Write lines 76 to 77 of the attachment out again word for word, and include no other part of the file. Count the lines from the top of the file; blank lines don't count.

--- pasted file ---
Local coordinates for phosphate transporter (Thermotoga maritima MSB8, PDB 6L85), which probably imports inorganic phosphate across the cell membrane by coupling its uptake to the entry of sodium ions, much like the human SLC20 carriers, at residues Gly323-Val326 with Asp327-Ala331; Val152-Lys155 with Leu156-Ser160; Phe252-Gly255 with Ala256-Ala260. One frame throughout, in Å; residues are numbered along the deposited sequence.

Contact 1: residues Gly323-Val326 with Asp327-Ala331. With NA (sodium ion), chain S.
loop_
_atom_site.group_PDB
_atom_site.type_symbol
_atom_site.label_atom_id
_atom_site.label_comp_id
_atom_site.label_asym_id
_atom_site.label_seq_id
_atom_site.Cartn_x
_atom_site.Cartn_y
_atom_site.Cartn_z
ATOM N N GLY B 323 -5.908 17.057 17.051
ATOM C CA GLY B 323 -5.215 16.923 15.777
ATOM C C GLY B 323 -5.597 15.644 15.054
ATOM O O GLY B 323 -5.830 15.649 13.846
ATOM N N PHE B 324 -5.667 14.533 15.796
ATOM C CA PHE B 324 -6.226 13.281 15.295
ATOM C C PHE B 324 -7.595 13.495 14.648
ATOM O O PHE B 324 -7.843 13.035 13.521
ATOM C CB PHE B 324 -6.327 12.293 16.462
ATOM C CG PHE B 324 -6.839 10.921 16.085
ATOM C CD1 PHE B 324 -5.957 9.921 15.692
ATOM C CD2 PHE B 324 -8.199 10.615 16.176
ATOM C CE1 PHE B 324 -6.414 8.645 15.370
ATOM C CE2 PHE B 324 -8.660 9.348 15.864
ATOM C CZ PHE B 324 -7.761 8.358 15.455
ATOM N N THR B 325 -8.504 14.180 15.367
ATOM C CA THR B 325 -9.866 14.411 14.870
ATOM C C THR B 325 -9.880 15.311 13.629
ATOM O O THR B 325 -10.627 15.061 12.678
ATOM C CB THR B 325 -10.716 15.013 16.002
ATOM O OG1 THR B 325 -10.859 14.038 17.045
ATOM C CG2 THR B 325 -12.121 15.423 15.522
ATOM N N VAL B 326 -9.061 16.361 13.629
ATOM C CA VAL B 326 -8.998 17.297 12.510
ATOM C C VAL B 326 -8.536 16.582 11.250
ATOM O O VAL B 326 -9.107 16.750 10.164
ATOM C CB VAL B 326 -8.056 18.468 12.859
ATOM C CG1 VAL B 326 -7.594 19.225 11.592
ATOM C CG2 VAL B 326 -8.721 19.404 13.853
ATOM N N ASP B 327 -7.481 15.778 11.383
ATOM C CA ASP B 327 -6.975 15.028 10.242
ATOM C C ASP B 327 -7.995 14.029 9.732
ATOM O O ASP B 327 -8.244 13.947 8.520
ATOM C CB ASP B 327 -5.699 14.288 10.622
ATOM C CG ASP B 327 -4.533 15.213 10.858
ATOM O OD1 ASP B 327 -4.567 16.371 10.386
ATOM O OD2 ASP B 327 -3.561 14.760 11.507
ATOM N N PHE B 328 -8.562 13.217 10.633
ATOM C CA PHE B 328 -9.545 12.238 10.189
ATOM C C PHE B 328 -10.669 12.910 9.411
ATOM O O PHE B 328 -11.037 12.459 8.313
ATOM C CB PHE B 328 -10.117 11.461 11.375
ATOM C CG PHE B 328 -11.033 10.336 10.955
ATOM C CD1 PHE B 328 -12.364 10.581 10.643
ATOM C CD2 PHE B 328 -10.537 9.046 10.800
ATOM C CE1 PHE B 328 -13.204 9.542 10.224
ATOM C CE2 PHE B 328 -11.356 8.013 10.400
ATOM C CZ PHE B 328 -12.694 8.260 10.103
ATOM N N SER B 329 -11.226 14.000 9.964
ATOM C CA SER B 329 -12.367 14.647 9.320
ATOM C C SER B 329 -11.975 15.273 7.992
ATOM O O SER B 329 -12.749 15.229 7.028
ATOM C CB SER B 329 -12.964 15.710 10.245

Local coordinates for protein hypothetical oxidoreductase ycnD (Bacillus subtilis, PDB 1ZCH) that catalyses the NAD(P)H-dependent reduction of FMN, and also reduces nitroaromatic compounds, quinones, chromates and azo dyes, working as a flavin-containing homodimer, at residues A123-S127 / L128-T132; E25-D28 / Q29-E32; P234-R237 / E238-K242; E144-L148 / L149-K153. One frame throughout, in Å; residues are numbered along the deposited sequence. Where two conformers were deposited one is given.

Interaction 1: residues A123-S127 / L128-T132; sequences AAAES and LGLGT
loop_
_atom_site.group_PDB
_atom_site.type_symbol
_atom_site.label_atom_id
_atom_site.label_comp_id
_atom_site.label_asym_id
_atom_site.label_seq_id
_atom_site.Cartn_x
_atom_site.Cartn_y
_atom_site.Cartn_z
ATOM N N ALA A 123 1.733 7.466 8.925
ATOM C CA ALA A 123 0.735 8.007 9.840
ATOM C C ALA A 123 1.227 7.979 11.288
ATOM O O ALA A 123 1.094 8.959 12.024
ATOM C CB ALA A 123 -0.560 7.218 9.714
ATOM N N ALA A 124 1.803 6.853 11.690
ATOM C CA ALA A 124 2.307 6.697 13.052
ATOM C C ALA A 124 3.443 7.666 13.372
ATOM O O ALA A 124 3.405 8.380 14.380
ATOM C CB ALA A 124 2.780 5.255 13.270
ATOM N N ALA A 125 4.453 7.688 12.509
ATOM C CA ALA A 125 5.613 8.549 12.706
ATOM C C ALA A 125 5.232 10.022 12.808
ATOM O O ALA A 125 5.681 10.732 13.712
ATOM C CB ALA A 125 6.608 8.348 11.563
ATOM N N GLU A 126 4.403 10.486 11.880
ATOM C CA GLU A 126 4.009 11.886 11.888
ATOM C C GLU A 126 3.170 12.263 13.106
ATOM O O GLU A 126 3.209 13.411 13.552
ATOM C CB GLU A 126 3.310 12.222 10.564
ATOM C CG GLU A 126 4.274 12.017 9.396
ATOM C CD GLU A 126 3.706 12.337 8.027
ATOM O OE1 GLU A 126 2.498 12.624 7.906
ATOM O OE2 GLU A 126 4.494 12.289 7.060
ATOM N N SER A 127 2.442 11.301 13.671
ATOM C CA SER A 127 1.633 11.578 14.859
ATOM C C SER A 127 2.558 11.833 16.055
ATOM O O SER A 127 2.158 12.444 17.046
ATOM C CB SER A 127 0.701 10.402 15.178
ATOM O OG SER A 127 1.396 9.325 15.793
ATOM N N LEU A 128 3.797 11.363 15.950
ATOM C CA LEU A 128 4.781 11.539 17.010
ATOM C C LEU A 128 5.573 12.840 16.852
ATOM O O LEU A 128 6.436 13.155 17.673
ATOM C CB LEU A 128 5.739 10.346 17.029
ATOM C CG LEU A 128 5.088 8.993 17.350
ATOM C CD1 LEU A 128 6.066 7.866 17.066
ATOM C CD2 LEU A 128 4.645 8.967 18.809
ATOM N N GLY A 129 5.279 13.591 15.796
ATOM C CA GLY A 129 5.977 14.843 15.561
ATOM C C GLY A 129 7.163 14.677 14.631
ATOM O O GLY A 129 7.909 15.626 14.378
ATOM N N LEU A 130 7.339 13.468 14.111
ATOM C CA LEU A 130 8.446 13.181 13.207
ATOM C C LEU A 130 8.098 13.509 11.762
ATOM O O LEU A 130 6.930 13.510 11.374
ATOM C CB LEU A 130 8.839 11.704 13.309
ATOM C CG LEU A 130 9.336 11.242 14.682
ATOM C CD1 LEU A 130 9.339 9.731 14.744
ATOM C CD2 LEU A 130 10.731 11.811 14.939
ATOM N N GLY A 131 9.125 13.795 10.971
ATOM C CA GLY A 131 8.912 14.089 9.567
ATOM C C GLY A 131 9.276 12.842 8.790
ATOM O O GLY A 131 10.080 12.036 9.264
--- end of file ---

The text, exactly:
_atom_site.Cartn_y
_atom_site.Cartn_z